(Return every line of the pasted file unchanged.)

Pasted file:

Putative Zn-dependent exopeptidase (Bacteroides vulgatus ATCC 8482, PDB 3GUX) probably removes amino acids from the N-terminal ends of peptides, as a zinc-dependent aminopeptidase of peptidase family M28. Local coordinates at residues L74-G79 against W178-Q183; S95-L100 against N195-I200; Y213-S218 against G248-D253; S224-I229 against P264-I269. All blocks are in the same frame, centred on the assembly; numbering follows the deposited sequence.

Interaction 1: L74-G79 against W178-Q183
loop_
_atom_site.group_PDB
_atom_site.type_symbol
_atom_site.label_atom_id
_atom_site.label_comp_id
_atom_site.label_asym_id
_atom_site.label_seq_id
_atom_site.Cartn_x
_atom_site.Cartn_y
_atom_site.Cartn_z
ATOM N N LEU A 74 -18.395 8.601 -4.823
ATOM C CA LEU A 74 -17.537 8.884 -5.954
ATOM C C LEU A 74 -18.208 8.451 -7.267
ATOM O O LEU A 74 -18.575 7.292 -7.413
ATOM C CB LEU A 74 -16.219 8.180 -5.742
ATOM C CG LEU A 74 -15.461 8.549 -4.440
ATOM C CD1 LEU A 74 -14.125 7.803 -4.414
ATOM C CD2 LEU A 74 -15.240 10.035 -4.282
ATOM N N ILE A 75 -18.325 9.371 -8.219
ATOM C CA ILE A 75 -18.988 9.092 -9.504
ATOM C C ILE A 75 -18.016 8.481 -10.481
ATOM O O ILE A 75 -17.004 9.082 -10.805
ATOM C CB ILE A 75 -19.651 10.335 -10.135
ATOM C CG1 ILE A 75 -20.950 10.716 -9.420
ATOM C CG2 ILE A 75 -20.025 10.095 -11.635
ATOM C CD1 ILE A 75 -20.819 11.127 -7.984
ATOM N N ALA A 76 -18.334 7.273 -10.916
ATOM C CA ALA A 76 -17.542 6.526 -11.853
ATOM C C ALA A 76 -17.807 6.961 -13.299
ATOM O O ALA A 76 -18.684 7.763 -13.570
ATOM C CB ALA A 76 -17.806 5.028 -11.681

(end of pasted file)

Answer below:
Putative Zn-dependent exopeptidase (Bacteroides vulgatus ATCC 8482, PDB 3GUX) probably removes amino acids from the N-terminal ends of peptides, as a zinc-dependent aminopeptidase of peptidase family M28. Local coordinates at residues L74-G79 against W178-Q183; S95-L100 against N195-I200; Y213-S218 against G248-D253; S224-I229 against P264-I269. All blocks are in the same frame, centred on the assembly; numbering follows the deposited sequence.

Interaction 1: L74-G79 against W178-Q183
loop_
_atom_site.group_PDB
_atom_site.type_symbol
_atom_site.label_atom_id
_atom_site.label_comp_id
_atom_site.label_asym_id
_atom_site.label_seq_id
_atom_site.Cartn_x
_atom_site.Cartn_y
_atom_site.Cartn_z
ATOM N N LEU A 74 -18.395 8.601 -4.823
ATOM C CA LEU A 74 -17.537 8.884 -5.954
ATOM C C LEU A 74 -18.208 8.451 -7.267
ATOM O O LEU A 74 -18.575 7.292 -7.413
ATOM C CB LEU A 74 -16.219 8.180 -5.742
ATOM C CG LEU A 74 -15.461 8.549 -4.440
ATOM C CD1 LEU A 74 -14.125 7.803 -4.414
ATOM C CD2 LEU A 74 -15.240 10.035 -4.282
ATOM N N ILE A 75 -18.325 9.371 -8.219
ATOM C CA ILE A 75 -18.988 9.092 -9.504
ATOM C C ILE A 75 -18.016 8.481 -10.481
ATOM O O ILE A 75 -17.004 9.082 -10.805
ATOM C CB ILE A 75 -19.651 10.335 -10.135
ATOM C CG1 ILE A 75 -20.950 10.716 -9.420
ATOM C CG2 ILE A 75 -20.025 10.095 -11.635
ATOM C CD1 ILE A 75 -20.819 11.127 -7.984
ATOM N N ALA A 76 -18.334 7.273 -10.916
ATOM C CA ALA A 76 -17.542 6.526 -11.853
ATOM C C ALA A 76 -17.807 6.961 -13.299
ATOM O O ALA A 76 -18.684 7.763 -13.570
ATOM C CB ALA A 76 -17.806 5.028 -11.681